TB is still a serious infectious disease in Japan … the number of new TB cases detected stood at 25,311 in 2007. Japan’s TB incidence — 19.8 cases per 100,000 people in 2007 — is the highest among developed countries. TB took the lives of 2,188 people in 2007.
TB is considered largely a “disease of the poor and the socially weak” with congested locations in urban areas like Internet cafes and cheap inns having been linked to the spread of TB. Young people with low-paying jobs and no fixed abodes, homeless people and people on welfare are at a higher risk of contracting TB. Historically, TB in Japan became rampant as industrialization proceeded during the Meiji Era and onward. The concentration of the population in urban areas, harsh labor conditions, bad nutrition, stress and unsanitary housing contributed to the spread of TB. However, with rising affluence, the average incidence of TB has decreased from 698 per 100 000 in 1951 to 33.7 per 100 000 in 1996.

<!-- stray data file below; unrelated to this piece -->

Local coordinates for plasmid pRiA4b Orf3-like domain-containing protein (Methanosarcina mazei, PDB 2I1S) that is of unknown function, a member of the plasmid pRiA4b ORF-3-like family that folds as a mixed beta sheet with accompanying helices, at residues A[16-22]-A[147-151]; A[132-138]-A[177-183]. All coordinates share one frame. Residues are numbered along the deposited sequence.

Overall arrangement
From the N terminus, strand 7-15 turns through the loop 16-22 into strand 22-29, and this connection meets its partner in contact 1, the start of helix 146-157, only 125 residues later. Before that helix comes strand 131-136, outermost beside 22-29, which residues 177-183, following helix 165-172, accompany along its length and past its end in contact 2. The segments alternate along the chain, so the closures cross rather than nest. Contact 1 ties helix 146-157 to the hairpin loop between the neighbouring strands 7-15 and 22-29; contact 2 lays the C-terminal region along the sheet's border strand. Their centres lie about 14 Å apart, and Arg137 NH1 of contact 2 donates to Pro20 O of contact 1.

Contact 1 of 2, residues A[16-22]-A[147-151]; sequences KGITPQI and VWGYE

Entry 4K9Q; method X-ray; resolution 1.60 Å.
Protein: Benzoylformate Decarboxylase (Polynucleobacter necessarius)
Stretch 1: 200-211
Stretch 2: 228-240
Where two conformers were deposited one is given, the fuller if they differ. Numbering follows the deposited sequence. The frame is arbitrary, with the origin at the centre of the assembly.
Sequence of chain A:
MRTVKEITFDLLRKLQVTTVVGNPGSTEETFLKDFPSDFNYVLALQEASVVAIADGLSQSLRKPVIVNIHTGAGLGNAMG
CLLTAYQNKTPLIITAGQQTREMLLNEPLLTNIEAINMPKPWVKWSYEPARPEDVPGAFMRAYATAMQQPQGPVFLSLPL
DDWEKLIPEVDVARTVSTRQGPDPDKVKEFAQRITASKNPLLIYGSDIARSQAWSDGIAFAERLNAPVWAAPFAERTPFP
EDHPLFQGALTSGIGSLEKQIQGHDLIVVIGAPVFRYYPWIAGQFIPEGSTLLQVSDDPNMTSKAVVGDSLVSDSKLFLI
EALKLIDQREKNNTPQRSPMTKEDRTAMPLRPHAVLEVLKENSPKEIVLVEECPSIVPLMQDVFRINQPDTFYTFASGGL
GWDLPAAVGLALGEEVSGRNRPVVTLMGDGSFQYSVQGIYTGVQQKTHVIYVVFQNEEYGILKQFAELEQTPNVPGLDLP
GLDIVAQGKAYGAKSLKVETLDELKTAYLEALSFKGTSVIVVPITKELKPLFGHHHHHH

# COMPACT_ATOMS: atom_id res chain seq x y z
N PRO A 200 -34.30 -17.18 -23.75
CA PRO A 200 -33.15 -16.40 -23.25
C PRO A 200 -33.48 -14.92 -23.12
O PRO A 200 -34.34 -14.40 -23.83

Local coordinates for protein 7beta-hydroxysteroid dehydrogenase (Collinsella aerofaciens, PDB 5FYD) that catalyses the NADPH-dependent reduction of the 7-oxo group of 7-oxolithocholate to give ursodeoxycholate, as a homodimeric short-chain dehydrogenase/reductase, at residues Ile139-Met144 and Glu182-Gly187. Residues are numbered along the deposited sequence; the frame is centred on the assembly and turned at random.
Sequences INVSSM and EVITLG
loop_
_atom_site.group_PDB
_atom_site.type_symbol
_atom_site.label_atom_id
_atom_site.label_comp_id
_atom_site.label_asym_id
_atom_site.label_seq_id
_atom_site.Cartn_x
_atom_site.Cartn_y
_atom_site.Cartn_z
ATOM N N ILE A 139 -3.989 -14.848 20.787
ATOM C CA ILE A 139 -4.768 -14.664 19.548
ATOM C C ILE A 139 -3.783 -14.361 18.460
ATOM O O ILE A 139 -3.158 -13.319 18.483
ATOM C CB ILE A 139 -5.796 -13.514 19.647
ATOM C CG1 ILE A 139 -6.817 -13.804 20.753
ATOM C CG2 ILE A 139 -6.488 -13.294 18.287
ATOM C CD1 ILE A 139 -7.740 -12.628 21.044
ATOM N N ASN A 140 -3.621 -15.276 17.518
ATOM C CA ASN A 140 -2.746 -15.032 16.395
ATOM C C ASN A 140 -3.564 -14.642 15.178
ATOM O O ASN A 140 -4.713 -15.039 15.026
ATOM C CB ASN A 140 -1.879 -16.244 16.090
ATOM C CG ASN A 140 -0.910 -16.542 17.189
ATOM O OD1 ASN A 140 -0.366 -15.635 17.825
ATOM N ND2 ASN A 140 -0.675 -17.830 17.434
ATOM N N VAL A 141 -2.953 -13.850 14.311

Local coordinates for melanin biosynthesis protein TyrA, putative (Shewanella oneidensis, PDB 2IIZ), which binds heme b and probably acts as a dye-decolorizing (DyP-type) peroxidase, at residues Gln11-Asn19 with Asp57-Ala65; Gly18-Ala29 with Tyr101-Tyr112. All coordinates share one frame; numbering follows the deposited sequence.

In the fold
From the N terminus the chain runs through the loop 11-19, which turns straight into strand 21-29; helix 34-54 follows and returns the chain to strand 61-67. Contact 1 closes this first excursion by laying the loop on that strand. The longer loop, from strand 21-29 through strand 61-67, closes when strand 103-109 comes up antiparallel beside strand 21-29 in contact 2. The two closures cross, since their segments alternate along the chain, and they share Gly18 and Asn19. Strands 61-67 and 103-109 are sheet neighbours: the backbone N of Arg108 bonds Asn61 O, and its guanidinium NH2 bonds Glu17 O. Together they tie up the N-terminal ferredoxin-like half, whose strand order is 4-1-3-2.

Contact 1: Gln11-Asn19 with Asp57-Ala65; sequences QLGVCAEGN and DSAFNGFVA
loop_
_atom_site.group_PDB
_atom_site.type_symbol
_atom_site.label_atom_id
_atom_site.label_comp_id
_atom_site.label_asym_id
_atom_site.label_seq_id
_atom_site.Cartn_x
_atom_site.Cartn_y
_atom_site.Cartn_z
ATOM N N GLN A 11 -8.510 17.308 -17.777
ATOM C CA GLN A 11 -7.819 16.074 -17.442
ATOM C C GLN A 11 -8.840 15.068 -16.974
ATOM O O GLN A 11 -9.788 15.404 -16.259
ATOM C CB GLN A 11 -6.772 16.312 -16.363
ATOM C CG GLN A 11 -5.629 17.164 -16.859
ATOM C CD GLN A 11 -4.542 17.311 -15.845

Traditionally, Japan has had a policy of universal BCG vaccination of infants against tuberculosis since 1951 and BCG revaccinations have been given out in Japan among first grade primary and first grade junior high school students (children aged 6 and 12) for decades (although the cost-effectiveness of this program is being questioned).
According to Japan Times article Tuberculosis remains a threat, “it is imperative to enlighten people about TB at schools and in communities, and to train TB specialists”.